Thin speech smacks of whitewash

TO say the Taoiseach revealed little that was substantially new about the Ray Burke affair when he addressed the Dáil yesterday would be an understatement.

Anybody who hoped Mr Ahern would throw fresh light on his highly controversial decision to appoint the disgraced ex-minister to Cabinet in 1997 will be disappointed.

Broadly speaking, the content of his prepared statement on the Flood report was already in the public domain. Regrettably, questions raised by the opposition about the circumstances surrounding the appointment were consigned to the bin by Mr Ahern on the pretext that they had nothing to do with the report.

Such a sweeping response is unlikely to appease lingering public unease about the whole affair. In light of what is now known, the Taoiseach’s reiteration that his decision to appoint Mr Burke was a bona fide one based on the latter’s “undisputed political abilities” has again highlighted the inadequacy of an internal Fianna Fáil probe into Mr Burke’s activities.

At the time of his appointment, the disgraced ex-minister was subject to widespread public suspicion and persistent rumour. These perceptions have been confirmed by the Flood report, which nails allegations of bribery and corruption involving Mr Burke and a golden circle of developers in Co Dublin.

The Taoiseach reiterates he was misled by Mr Burke. Revealingly, we learn he consulted the Garda Commissioner. However, the excuse offered for not consulting whistle-blower James Gogarty does not wash. Unsurprisingly, we are assured that everything Mr Ahern was told about Mr Burke and planning matters confirmed his assessment that the rumours were unsubstantiated.

Mr Ahern’s warning against prejudicing criminal investigations into the Flood revelations is appropriate. However, such a possibility should not be used as a catch-all smoke-screen.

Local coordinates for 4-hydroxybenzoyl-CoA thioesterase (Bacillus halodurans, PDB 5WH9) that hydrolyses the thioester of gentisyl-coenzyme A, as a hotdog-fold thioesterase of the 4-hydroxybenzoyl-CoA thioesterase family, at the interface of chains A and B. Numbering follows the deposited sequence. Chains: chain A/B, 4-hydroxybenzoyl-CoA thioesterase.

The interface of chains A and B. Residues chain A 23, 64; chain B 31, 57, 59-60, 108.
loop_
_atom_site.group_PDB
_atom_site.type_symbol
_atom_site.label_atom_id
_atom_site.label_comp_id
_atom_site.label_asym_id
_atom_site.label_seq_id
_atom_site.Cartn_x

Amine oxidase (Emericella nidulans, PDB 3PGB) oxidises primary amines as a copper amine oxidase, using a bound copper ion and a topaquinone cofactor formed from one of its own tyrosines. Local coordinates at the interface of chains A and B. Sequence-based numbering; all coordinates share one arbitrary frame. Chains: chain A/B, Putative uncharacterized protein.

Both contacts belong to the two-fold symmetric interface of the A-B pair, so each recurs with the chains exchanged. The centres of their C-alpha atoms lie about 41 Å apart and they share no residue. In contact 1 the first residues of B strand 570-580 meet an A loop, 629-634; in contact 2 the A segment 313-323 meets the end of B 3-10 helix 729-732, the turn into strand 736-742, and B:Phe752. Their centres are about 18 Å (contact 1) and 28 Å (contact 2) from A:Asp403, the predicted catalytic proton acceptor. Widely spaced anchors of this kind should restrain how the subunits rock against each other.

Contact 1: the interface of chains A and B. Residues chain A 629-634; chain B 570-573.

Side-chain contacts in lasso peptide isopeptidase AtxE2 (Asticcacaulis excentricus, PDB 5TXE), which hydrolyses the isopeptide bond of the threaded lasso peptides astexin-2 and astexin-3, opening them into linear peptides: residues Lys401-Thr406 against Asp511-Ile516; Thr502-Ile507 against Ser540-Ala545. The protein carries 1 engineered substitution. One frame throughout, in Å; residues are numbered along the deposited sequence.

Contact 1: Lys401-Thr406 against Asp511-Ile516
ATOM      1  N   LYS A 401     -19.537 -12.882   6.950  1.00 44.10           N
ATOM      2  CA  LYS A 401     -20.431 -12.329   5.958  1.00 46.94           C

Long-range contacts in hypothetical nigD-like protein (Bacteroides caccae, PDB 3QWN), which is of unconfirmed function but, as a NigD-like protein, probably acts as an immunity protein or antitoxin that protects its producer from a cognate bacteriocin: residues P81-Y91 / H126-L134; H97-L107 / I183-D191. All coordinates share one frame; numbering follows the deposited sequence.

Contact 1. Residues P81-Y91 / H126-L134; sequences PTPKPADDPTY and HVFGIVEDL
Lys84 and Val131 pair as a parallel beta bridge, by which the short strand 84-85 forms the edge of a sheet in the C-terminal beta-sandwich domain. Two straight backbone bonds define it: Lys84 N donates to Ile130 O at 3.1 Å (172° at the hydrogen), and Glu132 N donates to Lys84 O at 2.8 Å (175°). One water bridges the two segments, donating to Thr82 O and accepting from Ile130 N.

Significantly, with pressure mounting on the Taoiseach, his observations about the exposure of those in public life to rumour and innuendo carry a personal note. Once more, he has moved to dismiss a rumour that he himself accepted a large bribe between 1989 and 1982. “I have never received a bribe in my life,” he told the Dáil.

Mr Ahern’s insistence that politics is about public service, and not about personal profit or power for power’s sake, is a laudable sentiment. Sadly, the nefarious activities of a string of politicians, mostly Fianna Fáil TDs, have made a mockery of this moral principle.

Names synonymous with low standards in high places include ex-Taoiseach Charles Haughey, Mr Burke, Liam Lawlor, Denis Foley, and also ex-Fine Gael minister Michael Lowry.

Moreover, the Taoiseach’s reference to tribunal investigations into payments to politicians, including the Flood and Moriarty tribunals, plus the Costello probe into the Ansbacher accounts, is further testament of sleaze in Irish politics.

Undoubtedly, the truest thing Mr Ahern said was that the uncovering of a previously hidden and unacceptable past has undermined confidence in Irish politics. It is doubtful if yesterday’s statement will restore that confidence.

Despite his insistence that the past must be accounted for and that those who have transgressed must face justice as prescribed by the law, it is also doubtful if any politician will end up behind bars.

Because of the manner of a statement in which the hands of civil servants and spin doctors are detectable, the perception that the public has been subjected to a whitewash will not go away.

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